The driver count is starting to rack up for the 2019 Smoke on the Water Drag Boat Races and they are all waiting for the green light to flash.

That’s right, green light.

For the first time in the 19-year history of the event, a lighting system will be used to send the racers off down the course at Lake El Reno instead of the traditional flag-drop.

“We have to evolve with what our customers want. We did a poll on Facebook and everyone wanted the lights,” said co-organizer Josh Finnigan.

The three-day event runs July 19-21, with racing being held on the Saturday and Sunday.

Friday’s session will be a test and tune on the lake from noon until 5 p.m.

Now in its sixth year in El Reno after moving from Fort Cobb Lake, the race course set-up has seen very few changes over its history. Racers run side by side down a 1,000-foot course, starting from a resting position.

A pontoon boat positioned a hundred feet down the course was the starting line and the flag person on top of that boat started each race.

This year the flag person will be replaced by a light tree mounted on a two-person boat. The lights will be controlled remotely. Finnigan says another boat will be near the starting lights to video each start.

“We have been fortunate not to have an accident with that pontoon boat out there so close to the races. Getting that boat out of there will be a big safety feature,” said Finnigan.

Another change will be the hold rope drivers hold onto before they are called to the starting line. It will be moved farther north to get boats into deeper water at the start.

“That cove is rather shallow and by moving the rope farther north, hopefully we can keep some of the boats from getting stuff off the bottom of the lake into their pumps,” said Finnigan.

Finnigan added moving the hold rope is minor compared to the addition of the lights.

“Getting the lights seems to have doubled the interest we have been getting from people. In the last few weeks I have been fielding calls from people that I have never heard from before wanting to know about the races,” said Finnigan.

The addition of lights, said Finnigan, is the only real change from the Outlaw-style format of racing which has made SOTW so popular.

“Our flags will be gone and we are going to the light system. It’s a fair starting system for everyone and there can be none saying there is a homer element. We want it to be fair for everyone.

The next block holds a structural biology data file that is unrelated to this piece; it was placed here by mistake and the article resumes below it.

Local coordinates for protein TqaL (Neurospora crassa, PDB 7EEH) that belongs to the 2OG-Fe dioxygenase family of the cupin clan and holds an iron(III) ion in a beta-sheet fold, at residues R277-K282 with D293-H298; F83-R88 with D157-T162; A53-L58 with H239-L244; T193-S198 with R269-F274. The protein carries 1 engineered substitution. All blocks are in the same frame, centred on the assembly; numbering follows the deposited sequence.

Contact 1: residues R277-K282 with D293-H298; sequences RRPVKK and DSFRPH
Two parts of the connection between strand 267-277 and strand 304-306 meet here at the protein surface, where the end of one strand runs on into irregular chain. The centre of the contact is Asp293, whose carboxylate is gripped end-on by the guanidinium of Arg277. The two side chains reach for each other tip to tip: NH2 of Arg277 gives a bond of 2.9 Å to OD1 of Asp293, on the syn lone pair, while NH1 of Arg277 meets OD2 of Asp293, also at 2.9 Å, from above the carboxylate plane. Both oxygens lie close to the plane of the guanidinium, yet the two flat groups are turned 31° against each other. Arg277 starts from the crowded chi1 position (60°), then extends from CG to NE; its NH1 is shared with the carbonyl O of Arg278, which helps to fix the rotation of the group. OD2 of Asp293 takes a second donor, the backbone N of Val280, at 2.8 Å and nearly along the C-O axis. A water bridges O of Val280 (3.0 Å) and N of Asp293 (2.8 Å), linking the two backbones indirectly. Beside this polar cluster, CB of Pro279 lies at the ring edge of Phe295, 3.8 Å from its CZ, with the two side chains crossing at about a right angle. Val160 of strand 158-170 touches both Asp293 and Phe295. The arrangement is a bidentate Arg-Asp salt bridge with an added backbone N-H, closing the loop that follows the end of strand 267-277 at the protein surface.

“It bothers me some going away from the true Outlaw style but I want it to be fair across the board and this is the best way. We are still not a timed event and the racers won’t get in trouble for going too fast. It’s still the fastest to the finish. Nothing is different than the lights,” said Finnigan.

Finnigan is expecting a high boat count due to the number of calls being fielded. Drivers from California, Arizona, Missouri, New Mexico, Louisiana, Kansas and Virginia have already inquired about coming as well as boats from Texas and Oklahoma.

"We are expecting 80-plus boats and the most we have ever had was 65. We could end up having over 100 boats,” said Finnigan.

Fueling the SOTW popularity this year is the fact there are no Southern Drag Boat Association (SDBA) races until August after events in Grove (Grand Lake) and Evanston, Ill., were canceled due to flooding at those venues.

“We are having good fortune off others’ misfortune. Those two SDBA races were going to take boats away from our field,” said Finnigan.

Despite El Reno having more than 30 inches of rain in May and June combined, Finnigan says the race course at the lake is just fine.

“Our lake is back to normal. We would even love for it to have kept some of that water but the dam out there keeps the water flowing out, but we are in good shape and it will be fine for our boats,” said Finnigan.

The prize money is also catching the eyes of drivers who may have skipped SOTW in the past.

“We have a guaranteed $10,000 purse in our Unlimited Top Fuel class and what that has done is erupt our popularity in the boating world, especially after the SDBA canceling those two races.

“Our popularity is still there. People from all over the United States know about us. What is driving them to us is the amount of money we are putting into the prize pool and we could not do that without all our local sponsors like Lucky Star Casino.

“All of our sponsors have been huge,” said Finnigan.

Fans can get an up-close look at the boards on Friday, July 19 with a Show and Glow event starting at dark. Drivers will fire up the engines on their boats to light up the night sky.

Racing will start at noon Saturday and every class will run a double elimination format until there is only one unbeaten driver in each class. That driver will then return Sunday and will have to be beaten twice in order to win the class and the prize money.

Sunday’s start time will be set at the end of the bracket racing on Saturday.

“The weather always plays into the start time on Sunday. We have drivers coming from a long way away and we may start earlier,” said Finnigan.

Fans can come watch the races with the purchase of a gate wrist band. Prices are $15 per day for adults or $25 for a two-day pass. Kids ages 6 to 12 can get a two-day pass for $10 and there is no charge for youth 5 and under.

There will be a corn hole tournament on Saturday, July 20 and a concert by Cade Roth and The BlackSheep that night, both at Lake El Reno.

Smoke on the Water Race Divisions

Basically Stock

Stock Tunnel Only

WWC Pro 80

Super Stock

Pro Stock


Super Modified

Pro Modified

Blown Fuel


Pro Eliminator

Unlimited Jet

Unlimited Top Fuel


Note: Kill switches are mandatory. Rope deflectors mandatory